A writer's (worrying) browsing history - all in the name of research
Whenever possible, I prefer to conduct my research by talking to real people. Whether I'm seeking guidance from a professor of forensic medicine, a police detective, or someone working in WH Smith's, so far everyone I have approached has been really helpful. Many of the details included in my books are barely noticeable. Nevertheless, they are important, because they help create an illusion of reality.
A market trader in one of my books has a stack of banana boxes in her front room. Only someone working in a market would know that these are the boxes favoured by stallholders, because they are strong. Although readers might not be conscious of that tiny detail, the scene would seem authentic to any market trader reading the book. This is just one example of the care I take to create the illusion that the world of my books is real.
Like anyone involved in writing, I also research on the internet. It never ceases to amaze me how much detailed information is readily available online. In fifteen easy steps, with pictures, you can learn how to handle a gun. You can find out how to blow up a car, or rob a safe, or how to obtain fake documents.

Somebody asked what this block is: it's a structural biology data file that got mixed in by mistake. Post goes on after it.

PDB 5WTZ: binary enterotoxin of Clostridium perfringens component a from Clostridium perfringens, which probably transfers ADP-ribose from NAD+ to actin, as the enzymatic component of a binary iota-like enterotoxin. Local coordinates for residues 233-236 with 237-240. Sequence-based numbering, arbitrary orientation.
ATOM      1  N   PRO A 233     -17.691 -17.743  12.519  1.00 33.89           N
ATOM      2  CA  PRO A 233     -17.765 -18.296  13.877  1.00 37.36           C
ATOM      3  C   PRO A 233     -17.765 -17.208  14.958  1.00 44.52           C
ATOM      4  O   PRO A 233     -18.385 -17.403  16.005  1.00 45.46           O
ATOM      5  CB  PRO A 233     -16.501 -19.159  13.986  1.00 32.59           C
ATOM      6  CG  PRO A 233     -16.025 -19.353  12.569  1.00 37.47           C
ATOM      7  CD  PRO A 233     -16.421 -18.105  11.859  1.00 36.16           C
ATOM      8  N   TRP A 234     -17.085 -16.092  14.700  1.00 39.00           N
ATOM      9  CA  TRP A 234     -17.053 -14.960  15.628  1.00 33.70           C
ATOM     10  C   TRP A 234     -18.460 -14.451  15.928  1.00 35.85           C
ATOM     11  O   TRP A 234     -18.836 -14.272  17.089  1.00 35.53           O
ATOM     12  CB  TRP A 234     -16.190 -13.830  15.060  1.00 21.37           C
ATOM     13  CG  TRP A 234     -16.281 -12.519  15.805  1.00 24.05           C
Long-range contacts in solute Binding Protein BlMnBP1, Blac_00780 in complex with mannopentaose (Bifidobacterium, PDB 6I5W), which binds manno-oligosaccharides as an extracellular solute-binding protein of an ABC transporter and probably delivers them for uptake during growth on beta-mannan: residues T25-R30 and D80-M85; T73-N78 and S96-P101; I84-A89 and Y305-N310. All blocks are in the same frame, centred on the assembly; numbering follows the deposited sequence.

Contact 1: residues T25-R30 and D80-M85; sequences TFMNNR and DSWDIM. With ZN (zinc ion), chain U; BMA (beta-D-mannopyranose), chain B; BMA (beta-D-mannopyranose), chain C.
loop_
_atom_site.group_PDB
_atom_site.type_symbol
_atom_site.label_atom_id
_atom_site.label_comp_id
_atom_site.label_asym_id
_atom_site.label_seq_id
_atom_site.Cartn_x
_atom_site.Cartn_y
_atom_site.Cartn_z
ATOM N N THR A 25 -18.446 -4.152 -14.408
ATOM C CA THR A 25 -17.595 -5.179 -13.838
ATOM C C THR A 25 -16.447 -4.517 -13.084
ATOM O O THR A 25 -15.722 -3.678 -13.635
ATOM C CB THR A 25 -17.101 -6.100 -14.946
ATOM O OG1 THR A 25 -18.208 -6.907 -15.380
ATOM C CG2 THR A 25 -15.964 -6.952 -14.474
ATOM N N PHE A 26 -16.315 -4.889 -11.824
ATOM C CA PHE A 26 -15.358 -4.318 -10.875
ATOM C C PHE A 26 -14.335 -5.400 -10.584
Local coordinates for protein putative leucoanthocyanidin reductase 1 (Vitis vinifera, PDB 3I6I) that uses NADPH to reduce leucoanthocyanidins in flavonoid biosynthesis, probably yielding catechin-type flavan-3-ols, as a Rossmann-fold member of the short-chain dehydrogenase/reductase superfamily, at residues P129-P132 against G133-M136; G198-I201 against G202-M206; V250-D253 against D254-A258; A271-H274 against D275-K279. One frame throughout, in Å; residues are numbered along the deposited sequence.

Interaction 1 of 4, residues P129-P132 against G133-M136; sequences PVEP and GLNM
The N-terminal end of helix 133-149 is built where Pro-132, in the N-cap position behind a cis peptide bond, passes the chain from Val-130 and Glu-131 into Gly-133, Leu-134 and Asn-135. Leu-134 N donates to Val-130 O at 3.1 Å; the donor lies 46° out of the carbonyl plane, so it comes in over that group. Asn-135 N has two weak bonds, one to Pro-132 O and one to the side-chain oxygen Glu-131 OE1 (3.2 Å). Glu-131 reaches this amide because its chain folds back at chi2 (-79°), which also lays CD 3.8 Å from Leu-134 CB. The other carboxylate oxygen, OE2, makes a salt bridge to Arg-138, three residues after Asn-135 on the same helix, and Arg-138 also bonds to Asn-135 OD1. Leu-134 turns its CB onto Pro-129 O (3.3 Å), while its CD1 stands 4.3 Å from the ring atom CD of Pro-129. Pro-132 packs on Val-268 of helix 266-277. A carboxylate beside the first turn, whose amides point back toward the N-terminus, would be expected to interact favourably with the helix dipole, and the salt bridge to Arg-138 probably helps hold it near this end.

Browsing the internet feels safe, but in reality the activity is a two-way process. Recently a man was, quite rightly, prosecuted for posting a racist comment on twitter. If the comment had been made in a pub the speaker might well have been punched in the face, but he certainly wouldn't have ended up in court. We've probably all said something offensive, in private, but posting an offensive comment online is very different. It's out there in the public domain and you can't take it back, or claim to have been misunderstood.
So what is the position with browsing histories on computers? What I do at home is my own affair. It's no one else's business. My browsing history is private, and hidden from other people. At least that's how it seems. But it remains accessible to anyone who wants to look for it. Even if it's deleted, the information can be retrieved. Like leaving invisible traces of your DNA just by breathing when you enter a room, every search you make on a computer leaves a footprint, some of which might, potentially, land you in trouble.
Of course it's possible to click on an unsavoury website by mistake. Although it may not be not easy, it's possible. But what about a browsing history that shows its user has regularly searched for questionable material? From poison to paedophilia, guns to gambling, torture to terror, homicide and horror, murder and misery, drugs trafficking, people trafficking, my browsing history includes research into many seedy and illegal activities.
Writing this post has started me wondering... What if someone put a writer in the frame for a crime that involved material the writer was researching? The police might reasonably treat the writer as a suspect. Perhaps, on balance, it's safer to carry out research by speaking to real people!
And now I'm off to delete my browsing history on my computer, as fast and as far back as I can...